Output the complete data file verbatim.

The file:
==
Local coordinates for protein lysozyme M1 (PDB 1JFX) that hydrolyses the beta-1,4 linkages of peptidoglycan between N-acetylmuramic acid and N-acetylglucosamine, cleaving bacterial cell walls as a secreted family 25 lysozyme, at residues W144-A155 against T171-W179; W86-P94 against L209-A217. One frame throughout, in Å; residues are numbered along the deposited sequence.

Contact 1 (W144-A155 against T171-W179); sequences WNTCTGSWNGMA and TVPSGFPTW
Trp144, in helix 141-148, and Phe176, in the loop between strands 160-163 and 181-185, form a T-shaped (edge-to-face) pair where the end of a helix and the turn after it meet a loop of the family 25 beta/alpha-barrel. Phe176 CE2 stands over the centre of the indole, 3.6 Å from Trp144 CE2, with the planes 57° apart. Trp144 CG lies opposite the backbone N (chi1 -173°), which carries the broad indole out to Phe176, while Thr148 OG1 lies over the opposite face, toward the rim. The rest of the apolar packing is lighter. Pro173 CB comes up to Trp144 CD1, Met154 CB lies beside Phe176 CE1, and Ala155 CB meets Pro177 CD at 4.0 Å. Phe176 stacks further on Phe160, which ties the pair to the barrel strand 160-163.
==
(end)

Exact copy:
Local coordinates for protein lysozyme M1 (PDB 1JFX) that hydrolyses the beta-1,4 linkages of peptidoglycan between N-acetylmuramic acid and N-acetylglucosamine, cleaving bacterial cell walls as a secreted family 25 lysozyme, at residues W144-A155 against T171-W179; W86-P94 against L209-A217. One frame throughout, in Å; residues are numbered along the deposited sequence.

Contact 1 (W144-A155 against T171-W179); sequences WNTCTGSWNGMA and TVPSGFPTW
Trp144, in helix 141-148, and Phe176, in the loop between strands 160-163 and 181-185, form a T-shaped (edge-to-face) pair where the end of a helix and the turn after it meet a loop of the family 25 beta/alpha-barrel. Phe176 CE2 stands over the centre of the indole, 3.6 Å from Trp144 CE2, with the planes 57° apart. Trp144 CG lies opposite the backbone N (chi1 -173°), which carries the broad indole out to Phe176, while Thr148 OG1 lies over the opposite face, toward the rim. The rest of the apolar packing is lighter. Pro173 CB comes up to Trp144 CD1, Met154 CB lies beside Phe176 CE1, and Ala155 CB meets Pro177 CD at 4.0 Å. Phe176 stacks further on Phe160, which ties the pair to the barrel strand 160-163.